Guru Careers: Software Developer

£35 - 40k + Benefits: Guru Careers: We are seeking a Software Developer (JavaS...

SThree: Trainee Recruitment Consultant / Resourcer

£18000 - £23000 per annum + Commission: SThree: As a Trainee Recruitment Consu...

Ashdown Group: UI Developer - (UI, HTML, CSS, JavaScript, AngularJS)

£25000 - £40000 per annum: Ashdown Group: UI Developer - (UI, JavaScript, HTML...

Day In a Page

Sun, sex and an anthropological study: One British academic's summer of hell in Magaluf

Sun, sex and an anthropological study

One academic’s summer of hell in Magaluf
From Shakespeare to Rising Damp... to Vicious

Frances de la Tour's 50-year triumph

'Rising Damp' brought De la Tour such recognition that she could be forgiven if she'd never been able to move on. But at 70, she continues to flourish - and to beguile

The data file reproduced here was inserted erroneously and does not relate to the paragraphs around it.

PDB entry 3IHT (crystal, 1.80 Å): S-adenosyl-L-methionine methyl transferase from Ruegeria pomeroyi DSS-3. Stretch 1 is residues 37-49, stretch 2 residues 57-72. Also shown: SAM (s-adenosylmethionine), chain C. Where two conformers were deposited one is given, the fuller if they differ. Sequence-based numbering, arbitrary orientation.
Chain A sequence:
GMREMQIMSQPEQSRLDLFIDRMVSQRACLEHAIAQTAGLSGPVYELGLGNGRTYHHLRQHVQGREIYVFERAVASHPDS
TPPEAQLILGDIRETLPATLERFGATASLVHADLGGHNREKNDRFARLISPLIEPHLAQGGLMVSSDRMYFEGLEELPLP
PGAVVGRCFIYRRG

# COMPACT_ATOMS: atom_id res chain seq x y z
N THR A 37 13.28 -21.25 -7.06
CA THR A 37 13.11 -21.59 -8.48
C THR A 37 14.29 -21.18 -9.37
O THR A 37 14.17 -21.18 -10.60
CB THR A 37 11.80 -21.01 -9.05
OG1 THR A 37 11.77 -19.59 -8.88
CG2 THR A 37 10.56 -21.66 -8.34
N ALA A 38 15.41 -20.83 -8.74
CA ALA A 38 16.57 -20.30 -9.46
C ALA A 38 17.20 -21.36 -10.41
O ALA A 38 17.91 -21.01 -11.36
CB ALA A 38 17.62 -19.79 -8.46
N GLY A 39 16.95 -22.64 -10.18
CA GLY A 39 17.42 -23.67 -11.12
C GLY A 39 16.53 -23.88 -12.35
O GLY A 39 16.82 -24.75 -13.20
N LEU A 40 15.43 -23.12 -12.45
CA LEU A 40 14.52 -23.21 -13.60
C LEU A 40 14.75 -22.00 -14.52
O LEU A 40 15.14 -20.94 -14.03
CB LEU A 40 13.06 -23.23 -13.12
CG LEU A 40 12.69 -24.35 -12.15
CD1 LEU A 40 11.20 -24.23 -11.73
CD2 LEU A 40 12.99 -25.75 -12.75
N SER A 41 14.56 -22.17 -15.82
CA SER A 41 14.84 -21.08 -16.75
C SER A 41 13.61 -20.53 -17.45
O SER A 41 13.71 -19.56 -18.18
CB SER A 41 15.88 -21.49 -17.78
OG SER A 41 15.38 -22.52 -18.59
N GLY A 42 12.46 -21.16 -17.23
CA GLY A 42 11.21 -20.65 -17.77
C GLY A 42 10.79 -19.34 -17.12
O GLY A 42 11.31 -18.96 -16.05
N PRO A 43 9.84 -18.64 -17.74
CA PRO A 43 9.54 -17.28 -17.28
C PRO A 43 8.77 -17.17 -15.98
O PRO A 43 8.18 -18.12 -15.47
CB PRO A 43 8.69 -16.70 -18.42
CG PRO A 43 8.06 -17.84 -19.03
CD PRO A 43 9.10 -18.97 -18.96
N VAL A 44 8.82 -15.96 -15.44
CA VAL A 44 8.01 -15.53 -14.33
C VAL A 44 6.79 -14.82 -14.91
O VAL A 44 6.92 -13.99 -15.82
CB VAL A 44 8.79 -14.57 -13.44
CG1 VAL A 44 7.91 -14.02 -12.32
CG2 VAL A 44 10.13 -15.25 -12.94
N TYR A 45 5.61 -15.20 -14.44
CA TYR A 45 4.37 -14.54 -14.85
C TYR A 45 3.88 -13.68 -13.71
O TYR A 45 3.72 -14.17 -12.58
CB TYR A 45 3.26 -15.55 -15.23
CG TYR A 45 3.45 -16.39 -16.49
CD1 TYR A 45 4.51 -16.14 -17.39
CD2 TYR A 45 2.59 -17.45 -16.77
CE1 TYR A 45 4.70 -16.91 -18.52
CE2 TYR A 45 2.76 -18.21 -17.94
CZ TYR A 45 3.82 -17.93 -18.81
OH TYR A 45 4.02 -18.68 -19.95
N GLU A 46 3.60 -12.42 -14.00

'That Whitsun, I was late getting away...'

Ian McMillan on the Whitsun Weddings

This weekend is Whitsun, and while the festival may no longer resonate, Larkin's best-loved poem, lives on - along with the train journey at the heart of it
Kathryn Williams explores the works and influences of Sylvia Plath in a new light

Songs from the bell jar

Kathryn Williams explores the works and influences of Sylvia Plath
How one man's day in high heels showed him that Cannes must change its 'no flats' policy

One man's day in high heels

...showed him that Cannes must change its 'flats' policy
Is a quiet crusade to reform executive pay bearing fruit?

Is a quiet crusade to reform executive pay bearing fruit?

Dominic Rossi of Fidelity says his pressure on business to control rewards is working. But why aren’t other fund managers helping?
The King David Hotel gives precious work to Palestinians - unless peace talks are on

King David Hotel: Palestinians not included